ELP Skills Curriculum Connections:

    • II: The learner will use information for problem-solving, decision-making, and planning
  1. Enrichment/Extension Application: Current Events

Purpose: The students will use various informational sources to find a current event or topic regarding a judicial action. The students will analyze the core American values that underlie the problems or conflicts from their research.

Teacher Preparation: For an enrichment and enhancement activity, instruct the students to research in periodicals or on the Internet to find an article on a court case, court hearing, or other type of judicial action. The students should briefly summarize the information and analyze what core constitutional and/or American values underlie the problems or conflicts in the case (about 6-8 sentences).

Assessment: The activity tests the student's ability to research pertinent information, summarize the appropriate information accurately, and relate the topic to American values and principles.

ELP Skills Curriculum Connections:

    • I: The learner will acquire information from a variety of sources
    • II: The learner will use information for problem-solving, decision-making, and planning

Activity: The Case of Wallace v. Bone

The following case was heard in the North Carolina Supreme Court in January of 1982. The seven Supreme Court Justices ruled that one of the laws the North Carolina General Assembly passed in 1979 was unconstitutional under the state constitution. Summarized below are the facts from the case. Based on what you have learned from the United States and North Carolina constitutions, try to figure out why the Justices ruled the law unconstitutional.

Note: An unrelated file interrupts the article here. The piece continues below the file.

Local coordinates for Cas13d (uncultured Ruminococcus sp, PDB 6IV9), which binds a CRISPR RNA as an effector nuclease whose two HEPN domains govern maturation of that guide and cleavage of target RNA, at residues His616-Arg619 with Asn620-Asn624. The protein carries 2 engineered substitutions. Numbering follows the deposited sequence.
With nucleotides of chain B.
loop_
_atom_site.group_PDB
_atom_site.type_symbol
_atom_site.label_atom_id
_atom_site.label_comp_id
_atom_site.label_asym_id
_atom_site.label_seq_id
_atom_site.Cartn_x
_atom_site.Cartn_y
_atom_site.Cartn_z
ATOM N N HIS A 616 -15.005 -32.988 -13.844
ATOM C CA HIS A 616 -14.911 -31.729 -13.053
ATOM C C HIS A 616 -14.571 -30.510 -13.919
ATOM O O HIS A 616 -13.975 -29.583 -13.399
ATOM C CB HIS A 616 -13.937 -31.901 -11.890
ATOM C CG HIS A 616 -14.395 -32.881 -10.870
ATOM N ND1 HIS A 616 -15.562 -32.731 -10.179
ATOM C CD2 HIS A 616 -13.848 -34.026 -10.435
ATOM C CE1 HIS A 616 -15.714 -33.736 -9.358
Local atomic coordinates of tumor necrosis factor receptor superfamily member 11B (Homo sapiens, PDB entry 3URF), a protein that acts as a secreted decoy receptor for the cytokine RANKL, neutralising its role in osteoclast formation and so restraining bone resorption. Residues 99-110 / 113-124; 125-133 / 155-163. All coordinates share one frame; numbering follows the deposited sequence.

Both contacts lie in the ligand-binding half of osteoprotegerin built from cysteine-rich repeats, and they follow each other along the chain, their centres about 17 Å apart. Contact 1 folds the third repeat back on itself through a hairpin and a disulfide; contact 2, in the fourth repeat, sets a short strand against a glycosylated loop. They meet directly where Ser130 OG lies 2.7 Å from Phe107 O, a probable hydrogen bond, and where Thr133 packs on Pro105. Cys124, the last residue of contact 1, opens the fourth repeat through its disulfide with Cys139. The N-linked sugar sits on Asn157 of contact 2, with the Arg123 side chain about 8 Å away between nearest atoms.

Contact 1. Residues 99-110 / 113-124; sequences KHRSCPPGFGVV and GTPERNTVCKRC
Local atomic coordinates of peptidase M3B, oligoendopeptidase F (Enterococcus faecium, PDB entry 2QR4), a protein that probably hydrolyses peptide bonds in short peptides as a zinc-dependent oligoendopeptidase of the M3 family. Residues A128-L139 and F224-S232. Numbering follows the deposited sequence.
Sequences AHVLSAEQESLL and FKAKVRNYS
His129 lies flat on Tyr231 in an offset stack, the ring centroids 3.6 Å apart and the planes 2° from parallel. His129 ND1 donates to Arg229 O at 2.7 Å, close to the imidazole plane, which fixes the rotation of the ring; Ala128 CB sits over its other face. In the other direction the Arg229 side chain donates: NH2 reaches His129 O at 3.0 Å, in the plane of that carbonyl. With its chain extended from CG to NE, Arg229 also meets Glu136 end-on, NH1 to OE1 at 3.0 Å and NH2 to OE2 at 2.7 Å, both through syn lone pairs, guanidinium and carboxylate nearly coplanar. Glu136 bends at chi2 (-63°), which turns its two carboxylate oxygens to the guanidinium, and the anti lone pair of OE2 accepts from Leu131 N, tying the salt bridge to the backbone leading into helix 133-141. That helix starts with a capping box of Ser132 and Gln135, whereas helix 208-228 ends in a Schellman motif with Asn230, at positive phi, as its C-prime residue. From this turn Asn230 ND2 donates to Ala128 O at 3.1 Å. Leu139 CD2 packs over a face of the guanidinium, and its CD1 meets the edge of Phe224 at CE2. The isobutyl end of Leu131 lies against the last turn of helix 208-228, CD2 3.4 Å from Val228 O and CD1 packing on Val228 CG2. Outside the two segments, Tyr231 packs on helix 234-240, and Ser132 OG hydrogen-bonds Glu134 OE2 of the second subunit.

The Defendants: 2 members of the N.C. House of Representatives

(Representative Bone and Representative Nash)

2 members of the N.C. Senate

(Senator Harrington and Senator Thomas)

The Plaintiffs: 4 North Carolina citizens (Wallace, Howells, Barkalow, and Armstrong)

The Background:

All of the above persons belonged to the Environmental Management Commission (EMC), a seventeen-member regulating executive board for the state. Currently, the governor appoints thirteen of the commission members and the General Assembly appoints the remaining four (two members are appointed each upon the recommendations of the Speaker of the House of Representatives and the Senate Pro Tempore).

The EMC's duties include creating the rules and regulations that protect, preserve, and enhance North Carolina's natural resources. The seventeen members represent a wide range of experience, expertise, and background including areas such as the medical profession, agriculture, fishing and wildlife, municipal or county government, and the public at large.

The Case: